The onset of the rains coupled with the presence of factors that promote the spread of cholera could lead to hundreds of people being affected.
This alert comes as the country is trying to drastically reduce incidents of cholera which has grown to become an annual feature of Ghanaian life.
According to the Public Relations Officer of the ministry, Tony Goodman, one case has already been reported at the Achimota Hospital in Accra. The ministry says it is issuing the alert because it is important to “conscientise the public [because] the rains are in, the next they should be looking out for is cholera.”
The disease thrives in areas that have unsanitary conditions and people with poor personal hygiene. Between June 2014 and February 2015, Accra alone recorded as many as 20,500 cases with 121 deaths. Nationally, the death toll was over 200.
According to the World Health Organization (WHO) cholera is “an acute diarrheal disease that can kill within hours if left untreated.” Its symptoms include watery stools accompanied by profuse vomiting.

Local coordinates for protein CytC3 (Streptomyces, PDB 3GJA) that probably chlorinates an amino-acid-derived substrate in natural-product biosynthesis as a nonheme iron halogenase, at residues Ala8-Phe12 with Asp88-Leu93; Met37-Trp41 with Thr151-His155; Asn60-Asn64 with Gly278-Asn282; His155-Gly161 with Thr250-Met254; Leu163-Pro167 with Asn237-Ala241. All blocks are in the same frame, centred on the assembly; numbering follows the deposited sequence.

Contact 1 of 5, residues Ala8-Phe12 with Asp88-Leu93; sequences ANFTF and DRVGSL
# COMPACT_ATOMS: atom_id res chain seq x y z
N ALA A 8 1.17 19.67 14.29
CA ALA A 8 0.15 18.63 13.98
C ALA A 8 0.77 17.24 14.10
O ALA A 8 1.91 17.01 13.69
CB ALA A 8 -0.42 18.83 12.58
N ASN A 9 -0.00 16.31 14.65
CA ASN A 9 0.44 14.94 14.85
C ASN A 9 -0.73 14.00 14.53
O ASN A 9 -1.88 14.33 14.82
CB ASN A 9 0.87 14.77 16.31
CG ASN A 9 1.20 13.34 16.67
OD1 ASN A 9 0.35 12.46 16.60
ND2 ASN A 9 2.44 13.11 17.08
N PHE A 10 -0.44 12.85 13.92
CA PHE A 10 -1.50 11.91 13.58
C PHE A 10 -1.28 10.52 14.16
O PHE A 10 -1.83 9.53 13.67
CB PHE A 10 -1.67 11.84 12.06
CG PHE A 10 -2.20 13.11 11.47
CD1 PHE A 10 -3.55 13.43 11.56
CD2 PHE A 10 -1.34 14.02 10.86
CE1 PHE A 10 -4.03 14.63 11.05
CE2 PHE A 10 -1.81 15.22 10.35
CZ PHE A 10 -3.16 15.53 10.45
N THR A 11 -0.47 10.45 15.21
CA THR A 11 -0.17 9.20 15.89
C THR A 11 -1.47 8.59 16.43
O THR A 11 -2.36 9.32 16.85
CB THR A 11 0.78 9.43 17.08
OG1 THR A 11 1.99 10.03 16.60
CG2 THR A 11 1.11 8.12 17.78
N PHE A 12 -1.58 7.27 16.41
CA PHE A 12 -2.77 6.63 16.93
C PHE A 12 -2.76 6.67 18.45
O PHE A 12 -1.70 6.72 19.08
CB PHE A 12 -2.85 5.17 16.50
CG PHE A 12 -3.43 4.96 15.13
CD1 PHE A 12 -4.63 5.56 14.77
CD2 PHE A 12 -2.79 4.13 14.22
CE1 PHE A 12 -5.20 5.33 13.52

In 2015, the government instituted the National Sanitation Day programme; which tasked citizens to come out on the first Saturday of every month, to clean their communities. However, the plan has been failed incredibly; with many choosing to stay away from this communal labor exercise.
The media have been tasked with helping to educate the public on cholera prevention methods.